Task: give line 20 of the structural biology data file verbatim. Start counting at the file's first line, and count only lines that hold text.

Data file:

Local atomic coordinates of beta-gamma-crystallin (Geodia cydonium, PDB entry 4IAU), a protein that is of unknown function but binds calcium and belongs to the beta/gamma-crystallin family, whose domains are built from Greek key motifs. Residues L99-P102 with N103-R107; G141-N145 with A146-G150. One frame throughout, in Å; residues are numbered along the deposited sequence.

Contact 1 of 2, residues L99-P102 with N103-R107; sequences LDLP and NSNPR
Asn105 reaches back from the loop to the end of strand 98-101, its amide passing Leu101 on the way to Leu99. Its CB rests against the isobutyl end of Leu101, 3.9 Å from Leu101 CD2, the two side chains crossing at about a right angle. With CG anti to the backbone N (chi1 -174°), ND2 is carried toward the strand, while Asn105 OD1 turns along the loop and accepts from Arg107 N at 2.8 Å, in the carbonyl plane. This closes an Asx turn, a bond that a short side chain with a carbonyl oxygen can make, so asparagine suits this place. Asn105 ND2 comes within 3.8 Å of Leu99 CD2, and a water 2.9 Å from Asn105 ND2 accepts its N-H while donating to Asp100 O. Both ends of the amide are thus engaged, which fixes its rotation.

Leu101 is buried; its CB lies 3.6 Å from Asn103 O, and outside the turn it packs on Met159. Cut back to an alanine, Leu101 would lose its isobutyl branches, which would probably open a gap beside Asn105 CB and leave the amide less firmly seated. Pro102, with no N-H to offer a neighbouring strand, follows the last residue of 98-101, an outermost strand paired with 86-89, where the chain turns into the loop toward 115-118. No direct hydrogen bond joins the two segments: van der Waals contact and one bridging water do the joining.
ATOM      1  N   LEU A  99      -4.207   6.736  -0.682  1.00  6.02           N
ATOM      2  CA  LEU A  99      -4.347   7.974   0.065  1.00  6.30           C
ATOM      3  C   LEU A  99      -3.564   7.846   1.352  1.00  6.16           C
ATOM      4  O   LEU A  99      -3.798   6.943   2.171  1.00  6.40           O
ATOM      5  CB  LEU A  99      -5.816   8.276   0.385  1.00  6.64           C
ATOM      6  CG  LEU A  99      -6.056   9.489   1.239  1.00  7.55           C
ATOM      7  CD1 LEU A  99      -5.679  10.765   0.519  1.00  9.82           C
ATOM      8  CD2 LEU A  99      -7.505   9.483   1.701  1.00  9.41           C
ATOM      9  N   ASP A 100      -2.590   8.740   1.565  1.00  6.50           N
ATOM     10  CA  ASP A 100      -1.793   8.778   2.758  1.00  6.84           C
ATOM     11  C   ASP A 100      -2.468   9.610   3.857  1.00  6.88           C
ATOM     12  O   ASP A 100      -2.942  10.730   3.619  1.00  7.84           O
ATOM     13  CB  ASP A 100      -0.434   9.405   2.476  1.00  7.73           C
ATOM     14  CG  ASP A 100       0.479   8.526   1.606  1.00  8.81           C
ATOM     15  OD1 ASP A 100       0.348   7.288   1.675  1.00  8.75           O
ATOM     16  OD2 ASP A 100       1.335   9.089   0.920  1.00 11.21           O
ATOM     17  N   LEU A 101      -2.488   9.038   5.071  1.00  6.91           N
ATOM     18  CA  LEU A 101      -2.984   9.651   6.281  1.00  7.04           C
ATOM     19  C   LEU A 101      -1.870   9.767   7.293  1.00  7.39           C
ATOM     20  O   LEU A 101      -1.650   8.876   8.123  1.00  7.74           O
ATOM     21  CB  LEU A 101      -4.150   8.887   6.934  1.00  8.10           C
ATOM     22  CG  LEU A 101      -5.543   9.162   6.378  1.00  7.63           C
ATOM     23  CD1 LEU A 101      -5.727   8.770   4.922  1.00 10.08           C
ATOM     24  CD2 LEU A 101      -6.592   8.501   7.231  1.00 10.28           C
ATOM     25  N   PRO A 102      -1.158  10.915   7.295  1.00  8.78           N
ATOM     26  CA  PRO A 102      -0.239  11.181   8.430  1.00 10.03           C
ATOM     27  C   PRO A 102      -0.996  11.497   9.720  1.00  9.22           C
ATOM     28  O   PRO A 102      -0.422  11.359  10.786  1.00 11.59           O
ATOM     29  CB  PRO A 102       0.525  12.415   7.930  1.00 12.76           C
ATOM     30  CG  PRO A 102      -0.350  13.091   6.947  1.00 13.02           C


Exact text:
ATOM     16  OD2 ASP A 100       1.335   9.089   0.920  1.00 11.21           O